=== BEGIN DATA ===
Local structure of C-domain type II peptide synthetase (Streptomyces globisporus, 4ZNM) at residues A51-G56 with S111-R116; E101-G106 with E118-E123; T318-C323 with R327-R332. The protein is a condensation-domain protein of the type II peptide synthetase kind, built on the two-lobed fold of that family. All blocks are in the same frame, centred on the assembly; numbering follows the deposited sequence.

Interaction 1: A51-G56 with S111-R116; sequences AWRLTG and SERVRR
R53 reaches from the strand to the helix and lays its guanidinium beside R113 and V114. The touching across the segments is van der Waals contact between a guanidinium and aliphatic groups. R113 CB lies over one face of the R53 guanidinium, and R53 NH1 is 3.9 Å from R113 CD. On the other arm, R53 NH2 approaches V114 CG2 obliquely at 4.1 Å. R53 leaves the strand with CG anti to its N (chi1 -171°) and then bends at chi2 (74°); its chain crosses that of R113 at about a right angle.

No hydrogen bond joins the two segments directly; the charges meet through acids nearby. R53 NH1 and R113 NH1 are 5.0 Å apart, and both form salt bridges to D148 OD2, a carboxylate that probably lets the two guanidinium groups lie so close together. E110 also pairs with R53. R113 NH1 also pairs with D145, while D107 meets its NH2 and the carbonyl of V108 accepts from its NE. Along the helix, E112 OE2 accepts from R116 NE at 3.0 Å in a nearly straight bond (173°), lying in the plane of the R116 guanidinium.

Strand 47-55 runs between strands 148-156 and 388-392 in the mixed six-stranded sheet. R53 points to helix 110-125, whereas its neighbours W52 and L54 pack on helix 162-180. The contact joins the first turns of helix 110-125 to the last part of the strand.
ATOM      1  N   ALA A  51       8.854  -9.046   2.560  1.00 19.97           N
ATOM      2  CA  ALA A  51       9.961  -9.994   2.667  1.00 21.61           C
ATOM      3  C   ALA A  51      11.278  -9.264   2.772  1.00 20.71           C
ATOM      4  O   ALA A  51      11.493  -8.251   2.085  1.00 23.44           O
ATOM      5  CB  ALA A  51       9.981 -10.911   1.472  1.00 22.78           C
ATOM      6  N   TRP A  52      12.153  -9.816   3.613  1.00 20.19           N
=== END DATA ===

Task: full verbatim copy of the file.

Local structure of C-domain type II peptide synthetase (Streptomyces globisporus, 4ZNM) at residues A51-G56 with S111-R116; E101-G106 with E118-E123; T318-C323 with R327-R332. The protein is a condensation-domain protein of the type II peptide synthetase kind, built on the two-lobed fold of that family. All blocks are in the same frame, centred on the assembly; numbering follows the deposited sequence.

Interaction 1: A51-G56 with S111-R116; sequences AWRLTG and SERVRR
R53 reaches from the strand to the helix and lays its guanidinium beside R113 and V114. The touching across the segments is van der Waals contact between a guanidinium and aliphatic groups. R113 CB lies over one face of the R53 guanidinium, and R53 NH1 is 3.9 Å from R113 CD. On the other arm, R53 NH2 approaches V114 CG2 obliquely at 4.1 Å. R53 leaves the strand with CG anti to its N (chi1 -171°) and then bends at chi2 (74°); its chain crosses that of R113 at about a right angle.

No hydrogen bond joins the two segments directly; the charges meet through acids nearby. R53 NH1 and R113 NH1 are 5.0 Å apart, and both form salt bridges to D148 OD2, a carboxylate that probably lets the two guanidinium groups lie so close together. E110 also pairs with R53. R113 NH1 also pairs with D145, while D107 meets its NH2 and the carbonyl of V108 accepts from its NE. Along the helix, E112 OE2 accepts from R116 NE at 3.0 Å in a nearly straight bond (173°), lying in the plane of the R116 guanidinium.

Strand 47-55 runs between strands 148-156 and 388-392 in the mixed six-stranded sheet. R53 points to helix 110-125, whereas its neighbours W52 and L54 pack on helix 162-180. The contact joins the first turns of helix 110-125 to the last part of the strand.
ATOM      1  N   ALA A  51       8.854  -9.046   2.560  1.00 19.97           N
ATOM      2  CA  ALA A  51       9.961  -9.994   2.667  1.00 21.61           C
ATOM      3  C   ALA A  51      11.278  -9.264   2.772  1.00 20.71           C
ATOM      4  O   ALA A  51      11.493  -8.251   2.085  1.00 23.44           O
ATOM      5  CB  ALA A  51       9.981 -10.911   1.472  1.00 22.78           C
ATOM      6  N   TRP A  52      12.153  -9.816   3.613  1.00 20.19           N